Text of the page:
Schwerdtfeger Library News -- July 2003
 

Schwerdtfeger Library News - July 2003

By Jean Phillips


 

 


Schwerdtfeger Library Receives Grant

The Schwerdtfeger Library is the recipient of a grant from the Friends of the UW-Madison Libraries which will be used to process and preserve Verner Suomi's papers. Dr. Suomi left behind a wealth of information and history in the form of his papers, correspondence, committee work, awards, inventions and patents. Library staff will organize his papers and create a web-accessible database, provide some materials in full-text where copyright allows, and transfer all files to environmentally sound storage.

Suomi's papers have already been used to compile a Meteorological Satellite History, a subset collection of papers, letters and memos documenting the history, major programs and policy decisions of those early years. His files are routinely consulted to answer reference questions and were recently used by NASA to document the history of atmospheric science research. Their use will increase once they are more readily available. This collection is an important contribution to the history of atmospheric science by one of its key players.

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U.S. Government Geospatial Data Portal Released

On June 30, 2003, the U.S. government launched its Internet portal allowing users to share geographic information. The goal of geodata.gov is to provide one-stop access to maps, data and other geospatial services. It is one of 24 electronic data-sharing initiatives announced by President Bush in August 2001 intended to set common standards for geospatial data and make access to that data faster, easier and cheaper.

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Science Policy: Measure Calls for Wider Access to Federally Financed Research

Should the results of research financed by taxpayers be freely available to all? Congressman Martin Olav Sabo (D-MN) introduced the Public Access to Science Act (H.R. 2613 or PASA) of 2003 on June 26. The act would amend copyright law to require federally funded research be made available to the public. The Minneapolis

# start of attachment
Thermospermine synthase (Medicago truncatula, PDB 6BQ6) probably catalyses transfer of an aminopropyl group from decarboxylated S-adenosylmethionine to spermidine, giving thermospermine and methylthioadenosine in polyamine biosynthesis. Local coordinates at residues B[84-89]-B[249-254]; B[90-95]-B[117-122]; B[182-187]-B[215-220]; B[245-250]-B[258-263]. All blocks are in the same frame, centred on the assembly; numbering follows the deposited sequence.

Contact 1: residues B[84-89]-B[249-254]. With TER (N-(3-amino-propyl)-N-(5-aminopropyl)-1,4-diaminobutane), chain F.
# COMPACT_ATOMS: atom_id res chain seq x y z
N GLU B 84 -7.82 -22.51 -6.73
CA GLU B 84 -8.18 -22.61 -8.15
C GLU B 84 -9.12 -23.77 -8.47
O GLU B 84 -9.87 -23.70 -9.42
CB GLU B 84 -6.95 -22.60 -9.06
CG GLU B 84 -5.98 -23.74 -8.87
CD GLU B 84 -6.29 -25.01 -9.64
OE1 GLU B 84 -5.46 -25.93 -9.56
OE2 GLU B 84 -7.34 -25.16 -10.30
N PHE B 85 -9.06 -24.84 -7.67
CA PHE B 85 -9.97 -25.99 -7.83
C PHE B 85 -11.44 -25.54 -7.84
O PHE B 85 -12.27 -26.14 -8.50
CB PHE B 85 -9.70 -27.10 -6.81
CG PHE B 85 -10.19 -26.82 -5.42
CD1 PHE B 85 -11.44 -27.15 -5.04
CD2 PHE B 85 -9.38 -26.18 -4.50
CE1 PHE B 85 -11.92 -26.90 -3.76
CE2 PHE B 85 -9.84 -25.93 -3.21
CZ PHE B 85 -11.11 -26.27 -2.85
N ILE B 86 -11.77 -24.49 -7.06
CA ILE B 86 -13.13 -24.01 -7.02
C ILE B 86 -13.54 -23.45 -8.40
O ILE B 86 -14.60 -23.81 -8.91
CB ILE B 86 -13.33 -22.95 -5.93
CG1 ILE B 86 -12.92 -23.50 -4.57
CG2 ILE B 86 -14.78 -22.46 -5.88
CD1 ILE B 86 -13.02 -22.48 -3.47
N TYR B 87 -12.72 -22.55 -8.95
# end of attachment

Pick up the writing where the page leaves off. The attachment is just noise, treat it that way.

Congressman said, "Common sense dictates we provide the most cutting-edge research to all who may benefit from it - especially when they've already paid for it with their tax dollars, and my legislation will do just that."

H.R. 2613 would require research substantially funded by the federal government to be made available in the public domain. Sabo indicated today's advances in science and medicine, combined with the Internet's capability to disseminate information far and wide, make the applicability of his legislation all the more timely. "The United States government funds basic research with the intention and the belief that the new ideas and discoveries that result will improve the lives and welfare of the people at home and around the world," explained Sabo." Our government spends $45 billion a year to support scientific and medical research whose product is new knowledge for the public
benefit. Via the Internet, it could be made available to everyone at home, work or a public library. We must remember that government funded research belongs to, and should be readily available to, every person in the United States." "It defies logic to collectively pay for our medical research, only to privatize its profitability and
availability," Sabo concluded. [26 June 2003: Press Release from Rick Jauert, aid to Congressman Sabo]